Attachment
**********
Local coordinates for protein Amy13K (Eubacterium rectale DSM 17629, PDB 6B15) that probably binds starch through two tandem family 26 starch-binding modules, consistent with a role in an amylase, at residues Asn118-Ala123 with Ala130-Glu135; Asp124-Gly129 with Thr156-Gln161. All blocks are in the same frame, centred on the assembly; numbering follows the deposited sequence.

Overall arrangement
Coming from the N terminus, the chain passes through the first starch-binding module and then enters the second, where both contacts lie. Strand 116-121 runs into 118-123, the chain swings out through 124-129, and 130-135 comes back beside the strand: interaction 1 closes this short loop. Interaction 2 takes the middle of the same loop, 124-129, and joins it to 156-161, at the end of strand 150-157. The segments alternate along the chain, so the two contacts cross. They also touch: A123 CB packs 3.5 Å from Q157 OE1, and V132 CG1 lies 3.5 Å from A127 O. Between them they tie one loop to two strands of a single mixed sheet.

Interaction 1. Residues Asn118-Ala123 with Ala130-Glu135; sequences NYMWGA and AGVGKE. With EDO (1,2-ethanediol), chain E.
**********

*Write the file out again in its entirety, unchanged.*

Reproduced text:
Local coordinates for protein Amy13K (Eubacterium rectale DSM 17629, PDB 6B15) that probably binds starch through two tandem family 26 starch-binding modules, consistent with a role in an amylase, at residues Asn118-Ala123 with Ala130-Glu135; Asp124-Gly129 with Thr156-Gln161. All blocks are in the same frame, centred on the assembly; numbering follows the deposited sequence.

Overall arrangement
Coming from the N terminus, the chain passes through the first starch-binding module and then enters the second, where both contacts lie. Strand 116-121 runs into 118-123, the chain swings out through 124-129, and 130-135 comes back beside the strand: interaction 1 closes this short loop. Interaction 2 takes the middle of the same loop, 124-129, and joins it to 156-161, at the end of strand 150-157. The segments alternate along the chain, so the two contacts cross. They also touch: A123 CB packs 3.5 Å from Q157 OE1, and V132 CG1 lies 3.5 Å from A127 O. Between them they tie one loop to two strands of a single mixed sheet.

Interaction 1. Residues Asn118-Ala123 with Ala130-Glu135; sequences NYMWGA and AGVGKE. With EDO (1,2-ethanediol), chain E.